AM I AN ADDICT ?
Only you can answer this question
and this may not be an easy thing to do.
All through our usage, we told ourselves, "I can handle
it." Even if this was true in the beginning, it is not so
now. The drugs handled us. We lived to use and used to live. Very
simply, an addict is a man or woman whose live is controlled by
Perhaps you admit that you have
a problem with drugs, but you don't consider yourself and addict.
All of us have preconeived ideas of what an addict is. There is
nothing shameful about being and addict once you begin to take
positive action. If you can identify with our problems, you may
be able to identify with our solution. The following questions
were written by recovering addicts in Narcotics Anonymous. If
you have doubts about whether or not you're and addict, take a
few moments to read the questions below and answer them as honestly
as you can.
1.) Do you ever
2.) Have you ever
substituted one drug for another, thinking that one particular
drug was the problem?
3.) Have you ever
manipulated or lied to a doctor to obtain prescription drugs?
4.) Have you ever
stolen drugs or stolen to obtain drugs?
5.) Do you regularly
use a drug when you wake up or when you go to bed?
6.) Have you ever
taken one drug to overcome the effects of another?
7.) Do you avoid
people or places that do not approve of you using drugs?
8.) Have you ever
used a drug without knowing what it was or what it would do to
9.) Has your job
or school performance ever suffered from the effects of your drug
10.) Have you ever
been arrested as a result of using drugs?
11.) Have you ever
lied about what or how much you use?
12.) Do you put
the purchace or drugs ahead of your financial responsibilities?
13.) Have you ever
tried to stop or control your using?
14.) Have you ever
been in a jail, hospital, or drug rehabulition center because
of your using?
15.) Does using
interfer with your sleeping or eating?
16.) Does the thought
of running out of drugs terrify you?
17.) Do you feel
it is impossible for you to live without drugs?
18.) Do you ever
question your own sanity?
19.) Is your drug
use making life at home unhappy?
20.) Have you ever
thought you couldn't fit in or have a good time without drugs?
21.) Have you ever
felt defensive, guilty, or ashamed about your using?
22.) Do you think
a lot about drugs?
23.) Do you have
irrational or indefinable fears?
24.) Has using
affected you sexual relationship?
25.) Have you ever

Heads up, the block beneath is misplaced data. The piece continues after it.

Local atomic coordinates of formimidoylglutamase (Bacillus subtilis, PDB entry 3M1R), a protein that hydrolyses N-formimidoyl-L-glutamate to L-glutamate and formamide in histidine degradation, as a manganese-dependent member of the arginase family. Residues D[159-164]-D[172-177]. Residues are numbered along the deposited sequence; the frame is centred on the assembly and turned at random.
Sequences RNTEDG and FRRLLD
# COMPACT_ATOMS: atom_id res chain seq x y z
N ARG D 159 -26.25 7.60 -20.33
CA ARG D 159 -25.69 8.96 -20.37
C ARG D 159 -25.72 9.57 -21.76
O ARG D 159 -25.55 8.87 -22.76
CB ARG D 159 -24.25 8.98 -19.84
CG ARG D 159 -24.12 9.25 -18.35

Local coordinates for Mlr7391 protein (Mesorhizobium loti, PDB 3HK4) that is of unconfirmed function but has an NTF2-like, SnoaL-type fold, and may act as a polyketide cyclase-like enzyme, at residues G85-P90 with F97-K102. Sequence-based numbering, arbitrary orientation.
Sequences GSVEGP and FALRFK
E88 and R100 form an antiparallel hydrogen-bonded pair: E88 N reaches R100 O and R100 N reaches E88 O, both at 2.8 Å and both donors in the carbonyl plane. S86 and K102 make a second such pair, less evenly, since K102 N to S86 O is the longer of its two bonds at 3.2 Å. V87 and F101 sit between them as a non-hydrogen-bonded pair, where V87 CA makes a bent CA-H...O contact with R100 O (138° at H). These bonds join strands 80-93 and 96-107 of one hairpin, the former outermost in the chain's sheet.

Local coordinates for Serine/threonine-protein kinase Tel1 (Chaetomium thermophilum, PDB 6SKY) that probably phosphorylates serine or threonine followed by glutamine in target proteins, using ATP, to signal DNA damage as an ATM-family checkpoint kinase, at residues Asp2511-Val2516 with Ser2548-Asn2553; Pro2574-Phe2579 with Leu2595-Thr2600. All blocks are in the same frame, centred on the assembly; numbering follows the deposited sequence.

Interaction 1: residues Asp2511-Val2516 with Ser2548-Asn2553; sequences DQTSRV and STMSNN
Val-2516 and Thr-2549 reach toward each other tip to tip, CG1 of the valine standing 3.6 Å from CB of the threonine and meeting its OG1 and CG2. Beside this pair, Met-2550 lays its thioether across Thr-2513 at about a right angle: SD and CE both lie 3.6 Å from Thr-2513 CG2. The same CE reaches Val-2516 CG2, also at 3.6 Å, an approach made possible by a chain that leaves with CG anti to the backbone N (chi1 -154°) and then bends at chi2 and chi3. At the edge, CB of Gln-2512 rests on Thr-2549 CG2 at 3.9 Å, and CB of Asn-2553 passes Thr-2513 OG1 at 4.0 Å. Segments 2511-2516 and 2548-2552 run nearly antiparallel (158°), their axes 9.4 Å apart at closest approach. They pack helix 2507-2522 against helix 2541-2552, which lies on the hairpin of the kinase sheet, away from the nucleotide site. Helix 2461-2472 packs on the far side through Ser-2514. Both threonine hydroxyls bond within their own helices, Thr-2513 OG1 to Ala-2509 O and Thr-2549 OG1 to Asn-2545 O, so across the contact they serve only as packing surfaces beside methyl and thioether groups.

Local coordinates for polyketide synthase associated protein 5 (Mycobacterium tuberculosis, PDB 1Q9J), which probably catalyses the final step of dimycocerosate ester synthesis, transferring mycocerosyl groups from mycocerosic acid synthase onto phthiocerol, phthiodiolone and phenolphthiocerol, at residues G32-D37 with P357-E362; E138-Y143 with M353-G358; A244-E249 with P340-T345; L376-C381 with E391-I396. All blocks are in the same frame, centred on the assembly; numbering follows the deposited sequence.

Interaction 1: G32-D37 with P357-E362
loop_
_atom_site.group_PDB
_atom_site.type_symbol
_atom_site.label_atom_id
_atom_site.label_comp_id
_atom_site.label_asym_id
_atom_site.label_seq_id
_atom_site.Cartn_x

taken drugs that you don't perfer?
26.) Have you ever
used drugs because of emotional pain of stress?
27.) Have you ever
overdosed on any drugs?
28.) Do you continue
to use despite negative consequences?
29.) Do you think
you might have a drug problem?
"Am I an addict?" This is a question only
you can answer. We found that we all answered different numbers
of these questions "yes." The actual number of "yes"
responses wasn't as important as how we felt inside and how addiction
has affected out lives.
Some of these questions don't even mention drugs.
This is because addiction is an insidious disease that affects
all areas of our lives--even those areas which seem at first to
have little to do with drugs. The different drugs we used were
not as important as why we used them and what they did to us.
When we first read these questions, it was frightening
for us to think we might be addicts. Some of us tried to dismiss
these thought by saying:
"Oh, those questions don't make sense;"
"I'm different. I know I take drugs, buy I'm
not an addict. I have real emotional/family/job problems;"
"I'm just having a tough time getting it together
right now;" OR
" I'll be able to stop when I find the right
persom/get the right job, etc."
If you are an addict, you must first admit that
you have a problen with drugs before any progress can be made
toward recovery. These questions, when honestly approached, may
help to show you how using drugs has made your life unmanagable.
Addiction is a disease which, without recovery, ends in jails,
institutions and death. Many of us came to Narcotics Anonymous
because drugs had stopped doing what we needed them to do. Addiction
takes our pride, self-esteem, family, loved ones, and even our
desire to live. If you have not reached this point in you addiction,
you don't have to. We have found that our own private hell was
within us. If you want help, you can find it in the Fellowship
of Narcotics Anonymous.
"We were searching for an answer when we reached
out and found Narcotics Anonymous. We came to our first NA meeting
in defeat and didn't know what to expect After sitting in a meeting,
or several meetings, we began to feel that people cared and were
willing to help. Although our minds told us we would never make
it, the people in the fellowship gave us hope by insisting that
we could recover. Surrounded by fellow addicts, we realized that
we were not alone anymore. Recovery is what happens in our meetings.
Our lives are at stake. We found that by putting recovery first,
the program works. We faced three disturbing realizations:
1. We are powerless over our addiction and our
lives are unmanageable;
2. Although we are not responsible for our disease,
we are responsible for our recovery;
3. We can no longer blame people, places and things
for our addiction. We must face our problems and our feelings.
THE ULTIMATE WEAPON FOR
RECOVERY IS THE RECOVERING ADDICT."